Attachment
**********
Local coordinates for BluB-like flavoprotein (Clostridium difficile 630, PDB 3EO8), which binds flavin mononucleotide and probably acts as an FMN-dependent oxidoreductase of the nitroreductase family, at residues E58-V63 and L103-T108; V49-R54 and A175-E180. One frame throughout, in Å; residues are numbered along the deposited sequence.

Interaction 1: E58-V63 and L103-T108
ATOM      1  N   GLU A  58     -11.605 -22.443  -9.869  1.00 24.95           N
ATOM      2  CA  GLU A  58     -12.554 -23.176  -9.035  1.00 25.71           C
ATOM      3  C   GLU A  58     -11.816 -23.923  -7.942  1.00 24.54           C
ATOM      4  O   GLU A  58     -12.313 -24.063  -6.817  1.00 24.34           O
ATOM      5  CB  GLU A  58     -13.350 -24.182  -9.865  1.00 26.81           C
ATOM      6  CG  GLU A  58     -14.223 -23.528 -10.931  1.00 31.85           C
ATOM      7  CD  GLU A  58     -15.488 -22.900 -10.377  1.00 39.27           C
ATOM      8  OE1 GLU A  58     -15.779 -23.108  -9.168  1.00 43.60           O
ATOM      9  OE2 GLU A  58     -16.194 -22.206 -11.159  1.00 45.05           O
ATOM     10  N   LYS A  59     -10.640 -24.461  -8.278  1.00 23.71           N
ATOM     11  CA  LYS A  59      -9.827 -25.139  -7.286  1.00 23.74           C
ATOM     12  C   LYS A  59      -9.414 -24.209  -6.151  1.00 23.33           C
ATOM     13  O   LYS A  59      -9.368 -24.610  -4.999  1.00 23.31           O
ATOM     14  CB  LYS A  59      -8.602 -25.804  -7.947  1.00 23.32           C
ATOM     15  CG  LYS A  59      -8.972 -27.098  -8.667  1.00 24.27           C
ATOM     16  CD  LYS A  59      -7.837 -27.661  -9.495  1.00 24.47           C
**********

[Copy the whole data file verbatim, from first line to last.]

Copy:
Local coordinates for BluB-like flavoprotein (Clostridium difficile 630, PDB 3EO8), which binds flavin mononucleotide and probably acts as an FMN-dependent oxidoreductase of the nitroreductase family, at residues E58-V63 and L103-T108; V49-R54 and A175-E180. One frame throughout, in Å; residues are numbered along the deposited sequence.

Interaction 1: E58-V63 and L103-T108
ATOM      1  N   GLU A  58     -11.605 -22.443  -9.869  1.00 24.95           N
ATOM      2  CA  GLU A  58     -12.554 -23.176  -9.035  1.00 25.71           C
ATOM      3  C   GLU A  58     -11.816 -23.923  -7.942  1.00 24.54           C
ATOM      4  O   GLU A  58     -12.313 -24.063  -6.817  1.00 24.34           O
ATOM      5  CB  GLU A  58     -13.350 -24.182  -9.865  1.00 26.81           C
ATOM      6  CG  GLU A  58     -14.223 -23.528 -10.931  1.00 31.85           C
ATOM      7  CD  GLU A  58     -15.488 -22.900 -10.377  1.00 39.27           C
ATOM      8  OE1 GLU A  58     -15.779 -23.108  -9.168  1.00 43.60           O
ATOM      9  OE2 GLU A  58     -16.194 -22.206 -11.159  1.00 45.05           O
ATOM     10  N   LYS A  59     -10.640 -24.461  -8.278  1.00 23.71           N
ATOM     11  CA  LYS A  59      -9.827 -25.139  -7.286  1.00 23.74           C
ATOM     12  C   LYS A  59      -9.414 -24.209  -6.151  1.00 23.33           C
ATOM     13  O   LYS A  59      -9.368 -24.610  -4.999  1.00 23.31           O
ATOM     14  CB  LYS A  59      -8.602 -25.804  -7.947  1.00 23.32           C
ATOM     15  CG  LYS A  59      -8.972 -27.098  -8.667  1.00 24.27           C
ATOM     16  CD  LYS A  59      -7.837 -27.661  -9.495  1.00 24.47           C